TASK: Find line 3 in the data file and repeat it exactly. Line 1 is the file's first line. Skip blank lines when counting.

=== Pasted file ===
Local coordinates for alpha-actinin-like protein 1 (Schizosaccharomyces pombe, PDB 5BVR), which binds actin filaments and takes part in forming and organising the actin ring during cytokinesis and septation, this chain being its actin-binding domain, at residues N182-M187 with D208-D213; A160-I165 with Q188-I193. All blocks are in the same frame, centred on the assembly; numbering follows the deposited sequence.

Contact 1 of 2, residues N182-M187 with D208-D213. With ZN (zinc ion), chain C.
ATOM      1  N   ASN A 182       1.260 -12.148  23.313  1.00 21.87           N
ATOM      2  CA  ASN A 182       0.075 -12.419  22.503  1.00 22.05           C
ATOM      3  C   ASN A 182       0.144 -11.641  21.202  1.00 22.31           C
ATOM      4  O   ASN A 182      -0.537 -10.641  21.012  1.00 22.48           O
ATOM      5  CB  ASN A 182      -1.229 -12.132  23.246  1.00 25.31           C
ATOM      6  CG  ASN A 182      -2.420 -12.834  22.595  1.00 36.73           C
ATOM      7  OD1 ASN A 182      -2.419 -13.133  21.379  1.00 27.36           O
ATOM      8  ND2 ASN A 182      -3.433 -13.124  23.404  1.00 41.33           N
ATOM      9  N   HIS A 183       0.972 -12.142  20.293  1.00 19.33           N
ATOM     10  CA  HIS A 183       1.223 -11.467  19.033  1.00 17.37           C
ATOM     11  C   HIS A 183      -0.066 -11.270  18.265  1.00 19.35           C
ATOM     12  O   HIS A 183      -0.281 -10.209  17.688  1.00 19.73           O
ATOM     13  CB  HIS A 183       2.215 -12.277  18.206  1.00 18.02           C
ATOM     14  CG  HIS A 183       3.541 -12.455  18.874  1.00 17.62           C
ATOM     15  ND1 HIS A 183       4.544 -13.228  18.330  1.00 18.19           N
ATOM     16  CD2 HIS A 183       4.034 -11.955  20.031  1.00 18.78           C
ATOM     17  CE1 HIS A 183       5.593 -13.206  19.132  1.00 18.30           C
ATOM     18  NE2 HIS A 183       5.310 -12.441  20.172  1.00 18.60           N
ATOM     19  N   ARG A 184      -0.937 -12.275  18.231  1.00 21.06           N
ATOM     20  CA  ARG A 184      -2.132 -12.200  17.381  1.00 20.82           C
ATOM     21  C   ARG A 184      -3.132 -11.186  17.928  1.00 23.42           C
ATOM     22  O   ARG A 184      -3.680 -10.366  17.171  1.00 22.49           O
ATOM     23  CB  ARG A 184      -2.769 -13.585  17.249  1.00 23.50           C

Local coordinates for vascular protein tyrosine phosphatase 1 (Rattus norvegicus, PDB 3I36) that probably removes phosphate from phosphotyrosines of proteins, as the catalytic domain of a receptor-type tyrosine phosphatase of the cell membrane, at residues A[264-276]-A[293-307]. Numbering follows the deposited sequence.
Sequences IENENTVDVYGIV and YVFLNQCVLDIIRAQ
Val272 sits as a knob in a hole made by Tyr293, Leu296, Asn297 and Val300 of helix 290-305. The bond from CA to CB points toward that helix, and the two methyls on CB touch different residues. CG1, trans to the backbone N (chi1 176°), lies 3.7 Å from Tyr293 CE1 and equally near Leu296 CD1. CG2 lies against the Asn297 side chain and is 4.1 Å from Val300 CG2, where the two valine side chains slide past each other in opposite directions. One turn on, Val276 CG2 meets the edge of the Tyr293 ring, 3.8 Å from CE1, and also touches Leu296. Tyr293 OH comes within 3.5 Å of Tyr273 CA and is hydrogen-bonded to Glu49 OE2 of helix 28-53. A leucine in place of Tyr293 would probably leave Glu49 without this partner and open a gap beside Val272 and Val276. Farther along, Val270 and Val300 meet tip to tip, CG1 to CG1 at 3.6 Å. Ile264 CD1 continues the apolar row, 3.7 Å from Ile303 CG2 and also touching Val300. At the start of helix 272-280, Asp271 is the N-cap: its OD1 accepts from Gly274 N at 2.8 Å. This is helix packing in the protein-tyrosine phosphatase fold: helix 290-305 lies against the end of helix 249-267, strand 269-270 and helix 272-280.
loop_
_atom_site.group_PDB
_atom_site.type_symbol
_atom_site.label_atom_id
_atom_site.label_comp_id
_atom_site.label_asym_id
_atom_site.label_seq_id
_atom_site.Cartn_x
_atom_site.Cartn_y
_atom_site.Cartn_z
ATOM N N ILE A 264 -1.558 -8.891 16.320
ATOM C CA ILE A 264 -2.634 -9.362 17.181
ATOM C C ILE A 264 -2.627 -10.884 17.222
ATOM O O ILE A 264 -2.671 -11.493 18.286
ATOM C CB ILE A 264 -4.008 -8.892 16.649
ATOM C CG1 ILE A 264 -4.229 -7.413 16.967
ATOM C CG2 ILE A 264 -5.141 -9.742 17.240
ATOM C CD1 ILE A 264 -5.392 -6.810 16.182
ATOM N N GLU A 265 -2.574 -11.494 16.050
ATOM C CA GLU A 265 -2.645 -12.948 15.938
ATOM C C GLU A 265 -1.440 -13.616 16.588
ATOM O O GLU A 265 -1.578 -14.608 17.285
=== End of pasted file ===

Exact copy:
ATOM      1  N   ASN A 182       1.260 -12.148  23.313  1.00 21.87           N